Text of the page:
After a day or so of a ship being beached in the Suez Canal, blocking all other traffic from passing through, the broadcast news began to do the sort of vaguely connected interviews TV does best. Cameras and reporters searched Britain for the owners of businesses whose goods were currently on the Ever Given (the unfortunate vessel) or held up because it was stuck.
These people were then asked what it was like to be in such a strange position and being connected to something so out of the ordinary. And they, almost to a man, seemed both a little put out and rather confused. Everyone interviewed said that although they had been held up, their goods could probably wait, but that — given the ways of the world — they felt for those expecting medical necessities or perishables by cargo ship.
Each day the ship was grounded cost the global economy something in the region of £7 billion as queues of other transports piled up either side of the canal. Other ships bet that the canal would be closed for time they could not spare, prompting a mass of ships from either side to attempt their intended journeys by the old route of traversing the Cape of Good Hope.
When the Ever Given was freed there was rejoicing from the Canal Authority; they and others had expected weeks of tailback, billions of pounds of losses. All from a single accident which although possible — the canal is long and not easy to navigate — was hardly expected. ‘We managed to refloat the ship in record time. If such a crisis had occurred anywhere else in the world, it would have taken three months to be solved’, Osama Rabie, the head of the Suez Canal Authority, said. To take him at his word, what now looks like a minor incident could have been significantly worse.
Daily life and the world economy rely on shipping; yet only periodically does something snarl the system up enough to merit broad attention. This may attest to impressive cohesion in what is a cumbersome business, more dependent on fair winds and calm seas than lines of work where those terms are metaphorical. But it may also indicate entitlement and expectation among those who are dependent on the regular movement of cargo, but not aware of its more parlous aspects.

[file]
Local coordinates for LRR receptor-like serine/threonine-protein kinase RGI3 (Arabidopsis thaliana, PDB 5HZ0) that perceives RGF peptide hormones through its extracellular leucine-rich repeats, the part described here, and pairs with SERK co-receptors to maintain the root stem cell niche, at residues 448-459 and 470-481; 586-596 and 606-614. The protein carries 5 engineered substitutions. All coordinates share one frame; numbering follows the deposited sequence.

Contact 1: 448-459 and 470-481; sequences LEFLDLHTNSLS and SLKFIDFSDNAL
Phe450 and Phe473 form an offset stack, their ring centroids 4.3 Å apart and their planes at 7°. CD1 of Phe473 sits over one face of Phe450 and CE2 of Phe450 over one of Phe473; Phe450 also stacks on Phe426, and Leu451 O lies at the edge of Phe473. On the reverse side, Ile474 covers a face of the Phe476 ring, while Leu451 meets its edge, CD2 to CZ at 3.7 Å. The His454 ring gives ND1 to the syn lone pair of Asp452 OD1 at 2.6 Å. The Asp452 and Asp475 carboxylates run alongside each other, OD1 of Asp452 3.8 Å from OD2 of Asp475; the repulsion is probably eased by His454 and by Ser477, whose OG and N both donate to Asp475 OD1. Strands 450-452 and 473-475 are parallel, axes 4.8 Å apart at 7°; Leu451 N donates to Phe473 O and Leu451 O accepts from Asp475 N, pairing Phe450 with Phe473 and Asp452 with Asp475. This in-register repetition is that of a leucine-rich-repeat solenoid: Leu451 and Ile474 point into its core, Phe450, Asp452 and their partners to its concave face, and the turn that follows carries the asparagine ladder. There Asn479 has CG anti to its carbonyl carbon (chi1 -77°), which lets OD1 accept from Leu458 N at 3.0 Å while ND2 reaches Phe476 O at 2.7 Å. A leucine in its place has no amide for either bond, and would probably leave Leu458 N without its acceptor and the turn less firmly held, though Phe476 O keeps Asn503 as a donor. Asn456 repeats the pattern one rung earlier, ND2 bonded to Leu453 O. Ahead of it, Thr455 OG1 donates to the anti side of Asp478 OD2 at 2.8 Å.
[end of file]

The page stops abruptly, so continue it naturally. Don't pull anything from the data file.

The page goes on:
Regular users of ship tracking websites were treated to a series of pitiful spectacles in 2018 as ships desperately attempted to deliver their cargoes amid the disruption American and Chinese tariffs wrought to international trade. The Peak Pegasus, which carried 70,000 tonnes of American soya beans, at first streaked across the Pacific in August 2018 in the hope of arriving in China before tariffs were imposed.
But once tariffs came into force, scotching this rush, it floated around the ocean desultorily for almost a month before arriving in port, like a guest who fears he may be unwelcome hesitating for a moment upon the doorstep.
Force as well as economics can show up the somewhat rackety way goods and resources are still transported. Iranian naval vessels periodically threaten to close the Strait of Hormuz in the Persian Gulf to all traffic, which would be a not insignificant challenge to the world’s supply of oil (of which a fifth travels through the strait) and natural gas. This is mainly posturing each time it is proposed, but prompts worried coverage every time nonetheless.
When Iran threatened individual tankers with boarding and internment in 2019, it fell to British naval vessels including HMS Montrose to warn off the interlopers and keep the shipping lanes open.
An international naval mission patrols the waters around Somalia for the same reason — to prevent the Horn of Africa’s pirates from seeing too many enticing and unguarded targets among the merchant shipping. Cargo ships are large and heavy. They are barely guarded, with crew sizes kept to a cost-effective minimum. Undefended, they would make easy marks for hijacking and hostage-taking.
In the South China Sea, interference with commercial vessels is an increasing fact of life. China has built a large navy and amassed a collection of hundreds of ‘fishing vessels’ to enforce its territorial claims, something which worries the Philippines to the point of seeking international arbitration and trying to scare these ships off with military flybys.
All of these examples prove something this modern Suez crisis also attests: that international trade, for all its pretence of seamlessness and regularity, is built upon the simultaneous operation of any number of moving parts, the unwelcome action of hostile forces notwithstanding.
For all the sophistication of the modern information economy, the stuff upon which international trade is built is a good deal cruder. As this week has shown, the successful running of world trade just as often relies upon packing things into standardised containers, placing them upon unwieldy behemoths of the sea, and trusting that enough will go well that they safely reach their intended destination.
This piece was originally published at The Critic.